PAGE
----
Trump, like all strongmen, is actually brittle and thin-skinned. His power comes only from robbing others of their ability and agency to stand up to him. Republicans in the United States Senate serve as a prime example. If the 52 members who voted to acquit Trump of abusing his office really believed he did nothing wrong, the viral nature of this president is potentially terminal for the Republic.
For these reasons, and many more, a group of current and former Republicans founded The Lincoln Project. We have a simple mission: Defeat Donald Trump and Trumpism at the ballot box on Nov. 3.
We have put aside our partisan stripes for the good of the country that has provided us so much opportunity. That prosperity, though, will be short-lived indeed if Donald Trump spends a second term in office. Day in and day out, The Lincoln Project is working to remind voters that we are better than this as a nation.
On Election Day, we will look back and say that it was voters – from across the political spectrum and across the country - that told the Thief-in-Chief enough is enough.
Reed Galen is an independent political consultant and adviser to the Lincoln Project. He left the GOP in 2016. He previously worked for President George W. Bush, Senator John McCain and Governor Arnold Schwarzenegger. You can follow him on Twitter @reedgalen. Jennifer Horn is a communications strategist and served as Chairman of the New Hampshire Republican Party from 2013-2017. In 2008, she was the first Republican woman nominated to federal office in New Hampshire. You can follow her on twitter @nhjennifer. The views expressed are those of the writers.

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Friday, February 7, 2020

Trump totally ate the souls of 52 Senate Republicans

By now it's no longer news that the GOP-controlled US Senate acquitted Trump on both Articles of Impeachment.

Referring back to former FBI director James Comey's May 1, 2019 NYTimes op-ed, cited in the Arizona Eagletarian on December 4, gives us the salient insight on the whys and wherefores of said acquittal.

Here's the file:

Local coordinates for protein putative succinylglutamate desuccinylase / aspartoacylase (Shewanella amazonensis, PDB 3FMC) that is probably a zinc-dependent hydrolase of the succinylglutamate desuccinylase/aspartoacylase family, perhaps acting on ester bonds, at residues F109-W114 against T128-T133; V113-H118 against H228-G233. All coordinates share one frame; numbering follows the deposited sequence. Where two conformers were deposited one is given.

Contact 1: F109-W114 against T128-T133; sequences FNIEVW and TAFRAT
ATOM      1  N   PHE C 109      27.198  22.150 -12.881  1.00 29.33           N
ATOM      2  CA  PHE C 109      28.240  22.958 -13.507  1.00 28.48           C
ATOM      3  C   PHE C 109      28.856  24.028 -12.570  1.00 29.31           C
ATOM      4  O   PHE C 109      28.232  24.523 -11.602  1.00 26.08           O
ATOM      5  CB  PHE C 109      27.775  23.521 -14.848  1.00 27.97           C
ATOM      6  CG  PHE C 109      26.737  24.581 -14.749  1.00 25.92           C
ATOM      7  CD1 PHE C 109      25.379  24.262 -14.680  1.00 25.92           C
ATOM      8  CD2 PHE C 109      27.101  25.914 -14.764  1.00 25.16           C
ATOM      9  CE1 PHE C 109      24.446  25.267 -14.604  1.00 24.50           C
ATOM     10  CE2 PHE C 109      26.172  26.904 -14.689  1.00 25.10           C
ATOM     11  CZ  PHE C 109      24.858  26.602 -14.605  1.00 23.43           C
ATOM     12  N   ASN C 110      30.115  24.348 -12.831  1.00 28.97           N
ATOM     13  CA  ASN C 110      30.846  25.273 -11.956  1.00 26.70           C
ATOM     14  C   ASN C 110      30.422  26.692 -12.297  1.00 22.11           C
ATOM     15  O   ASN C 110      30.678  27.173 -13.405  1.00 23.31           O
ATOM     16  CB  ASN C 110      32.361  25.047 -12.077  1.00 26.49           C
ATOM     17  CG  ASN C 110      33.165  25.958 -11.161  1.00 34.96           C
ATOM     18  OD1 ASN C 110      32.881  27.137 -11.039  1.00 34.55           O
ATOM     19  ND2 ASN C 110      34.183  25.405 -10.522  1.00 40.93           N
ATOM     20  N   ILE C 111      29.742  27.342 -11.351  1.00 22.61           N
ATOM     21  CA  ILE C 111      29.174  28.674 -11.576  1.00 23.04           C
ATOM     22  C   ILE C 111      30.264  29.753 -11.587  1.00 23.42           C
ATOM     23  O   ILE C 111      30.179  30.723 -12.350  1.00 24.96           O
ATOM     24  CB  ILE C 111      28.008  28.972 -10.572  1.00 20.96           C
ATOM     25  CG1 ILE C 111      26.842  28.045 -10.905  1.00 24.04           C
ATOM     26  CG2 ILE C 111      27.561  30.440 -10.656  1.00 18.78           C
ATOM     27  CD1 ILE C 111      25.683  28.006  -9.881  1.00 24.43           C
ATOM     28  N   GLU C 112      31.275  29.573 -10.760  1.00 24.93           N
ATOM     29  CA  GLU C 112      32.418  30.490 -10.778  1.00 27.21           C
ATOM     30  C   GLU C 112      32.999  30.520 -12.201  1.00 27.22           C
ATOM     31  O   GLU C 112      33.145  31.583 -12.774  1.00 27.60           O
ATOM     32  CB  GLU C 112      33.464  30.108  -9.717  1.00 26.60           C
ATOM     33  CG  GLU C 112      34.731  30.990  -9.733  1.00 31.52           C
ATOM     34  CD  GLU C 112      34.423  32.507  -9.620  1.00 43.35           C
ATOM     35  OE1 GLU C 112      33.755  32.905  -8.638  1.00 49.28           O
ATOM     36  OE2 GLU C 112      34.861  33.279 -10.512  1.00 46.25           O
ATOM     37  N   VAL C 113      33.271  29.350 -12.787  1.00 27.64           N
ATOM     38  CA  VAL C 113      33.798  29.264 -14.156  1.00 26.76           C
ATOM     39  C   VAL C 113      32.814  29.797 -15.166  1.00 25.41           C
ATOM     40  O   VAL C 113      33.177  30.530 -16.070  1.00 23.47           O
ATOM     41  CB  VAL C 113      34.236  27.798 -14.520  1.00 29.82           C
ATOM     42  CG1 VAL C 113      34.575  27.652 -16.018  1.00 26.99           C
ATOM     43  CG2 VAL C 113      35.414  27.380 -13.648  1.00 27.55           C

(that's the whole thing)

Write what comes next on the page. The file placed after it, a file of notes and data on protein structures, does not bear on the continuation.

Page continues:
Amoral leaders have a way of revealing the character of those around them. Sometimes what they reveal is inspiring. For example, James Mattis, the former secretary of defense, resigned over principle, a concept so alien to Mr. Trump that it took days for the president to realize what had happened, before he could start lying about the man.
But more often, proximity to an amoral leader reveals something depressing. I think that’s at least part of what we’ve seen with Bill Barr and Rod Rosenstein. Accomplished people lacking inner strength can’t resist the compromises necessary to survive Mr. Trump and that adds up to something they will never recover from. It takes character like Mr. Mattis’s to avoid the damage, because Mr. Trump eats your soul in small bites.
The only real news from the acquittal vote was that one of the Republican senators voted to convict Trump on (only) one of the Articles. Even then, that one senator's soul was not left untouched. Romney voted to acquit on the obstruction Article.

Rightfully, Republicans for the Rule of Law, a group led by Bill Kristol, put together a 30-second video to thank Romney for his stand.

Nevertheless, the bully president who a couple of years ago, when first learning that he was being investigated by Robert Mueller, famously declared, "Oh my God, this is the end of my presidency. I'm FUCKED!" Defiantly he continued taking bites out of Romney's soul after having taken HUGE bites out of the rest of the Republican senators. He tried to do the same to the Democratic House Managers and Speaker Pelosi. But they resisted. The first 1:30 of the last video is plenty to get the point.

The result, on the surface, is disgusting and despicable. But I believe it will -- contrary to Trump's wishes -- cause the majority of Americans, who disapprove of the bastard, to Rise UP!

But it won't be without plenty of noise from Fascist wannabes like Trump. 

Thursday, February 6, 2020

AZ Senate Republicans again aim to hamstring Independent Redistricting UPDATED 1:15pm MST

They are afraid.

In this case, who is they?

The Republican-controlled Arizona Legislature.

They are afraid their ability to dominate lawmaking in our state will slip out of their hands.

Actually, they have a strong hunch that they'll lose it eventually. They want to do everything possible to put a halt to it.

It (the state turning from red to blue) happened in California. It will happen in Arizona for several reasons.

Redistricting is all about how to divvy up the power of the people.

In 2011 they set their aim on Independent Redistricting. So far, they have failed.

They tried to decapitate the Arizona Independent Redistricting Commission in the 2011. But they failed.

Now they are hoping to ramp up a Dark Money campaign to con Arizona voters into doing their dirty work for them.